Anti-colonial actions marked this year’s so-called Thanksgiving Day, a holiday that grew out of settlers celebrating massacres of Native people:
The killings became more and more frenzied, with days of thanksgiving feasts being held after each successful massacre. George Washington finally suggested that only one day of Thanksgiving per year be set aside instead of celebrating each and every massacre. Later Abraham Lincoln decreed Thanksgiving Day to be a legal national holiday during the Civil War — on the same day he ordered troops to march against the starving Sioux in Minnesota.
In Portland, Chicago, and Minneapolis, colonial statues were defaced with anti-colonial slogans and pulled down (or in the case of Chicago, an attempt was made). Also in Portland, OR, several banks had their windows broken and walls painted with anti-colonial slogans.
In several US cities, banners were dropped in solidarity with Loren Reed, an Indigenous man facing up to 10 years in prison for posting Facebook comments about protests around police violence. Meanwhile in Chicago, people took to the streets to oppose the dwindling crowds of Trump supporters and far-Right groups who came out in support of a “Stop the Steal” rally. Finally, across so-called Caanda, blockades and actions took place in several cities in solidarity with front-line Indigenous struggles.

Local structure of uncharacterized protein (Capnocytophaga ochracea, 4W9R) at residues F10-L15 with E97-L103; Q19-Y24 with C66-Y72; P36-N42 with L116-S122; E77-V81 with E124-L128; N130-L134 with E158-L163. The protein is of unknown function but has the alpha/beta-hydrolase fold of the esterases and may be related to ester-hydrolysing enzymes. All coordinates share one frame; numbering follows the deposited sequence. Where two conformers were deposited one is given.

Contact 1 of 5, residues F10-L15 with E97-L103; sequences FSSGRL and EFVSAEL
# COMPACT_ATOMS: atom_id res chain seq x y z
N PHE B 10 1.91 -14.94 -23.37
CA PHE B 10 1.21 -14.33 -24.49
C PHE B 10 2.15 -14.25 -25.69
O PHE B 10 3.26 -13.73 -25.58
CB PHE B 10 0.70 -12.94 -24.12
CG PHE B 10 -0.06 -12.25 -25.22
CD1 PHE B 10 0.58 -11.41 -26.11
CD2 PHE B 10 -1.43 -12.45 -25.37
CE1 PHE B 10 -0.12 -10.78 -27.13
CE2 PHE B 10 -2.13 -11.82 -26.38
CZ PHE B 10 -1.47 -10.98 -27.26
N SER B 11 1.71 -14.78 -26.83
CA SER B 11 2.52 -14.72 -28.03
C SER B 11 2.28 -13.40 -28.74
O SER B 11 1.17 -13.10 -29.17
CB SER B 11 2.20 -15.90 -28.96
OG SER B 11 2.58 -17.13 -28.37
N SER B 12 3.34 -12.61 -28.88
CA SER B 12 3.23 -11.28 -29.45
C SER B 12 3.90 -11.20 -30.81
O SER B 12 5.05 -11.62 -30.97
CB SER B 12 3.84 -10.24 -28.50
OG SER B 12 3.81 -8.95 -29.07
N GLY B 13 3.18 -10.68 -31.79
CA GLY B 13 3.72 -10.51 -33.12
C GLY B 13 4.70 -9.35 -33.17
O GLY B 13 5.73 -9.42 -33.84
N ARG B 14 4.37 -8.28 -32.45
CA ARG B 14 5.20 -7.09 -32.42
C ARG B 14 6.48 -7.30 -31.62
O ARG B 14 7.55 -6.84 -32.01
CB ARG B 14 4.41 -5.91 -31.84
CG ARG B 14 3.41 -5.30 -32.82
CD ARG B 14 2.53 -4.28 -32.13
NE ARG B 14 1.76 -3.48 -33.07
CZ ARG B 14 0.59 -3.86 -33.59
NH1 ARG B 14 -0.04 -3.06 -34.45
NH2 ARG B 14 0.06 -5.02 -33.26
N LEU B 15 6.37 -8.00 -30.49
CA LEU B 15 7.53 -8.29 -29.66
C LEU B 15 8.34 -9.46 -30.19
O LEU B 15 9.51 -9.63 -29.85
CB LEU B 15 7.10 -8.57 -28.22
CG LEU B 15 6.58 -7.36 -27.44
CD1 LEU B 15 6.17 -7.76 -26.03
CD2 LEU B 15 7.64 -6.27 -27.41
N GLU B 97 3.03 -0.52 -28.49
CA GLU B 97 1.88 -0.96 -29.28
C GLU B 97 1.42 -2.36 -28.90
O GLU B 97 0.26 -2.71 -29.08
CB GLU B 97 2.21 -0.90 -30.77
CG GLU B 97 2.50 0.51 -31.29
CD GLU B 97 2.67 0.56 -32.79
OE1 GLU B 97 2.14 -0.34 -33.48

Anti-Colonial Direct Action
In Portland, Oregon, statues were toppled and graffited with anti-colonial slogans. Windows to various banks were also broken and anti-pipeline and anti-colonial slogans were written.
Photo via: Rose City Counter-Info
In a communique posted to Rose City Counter-Info: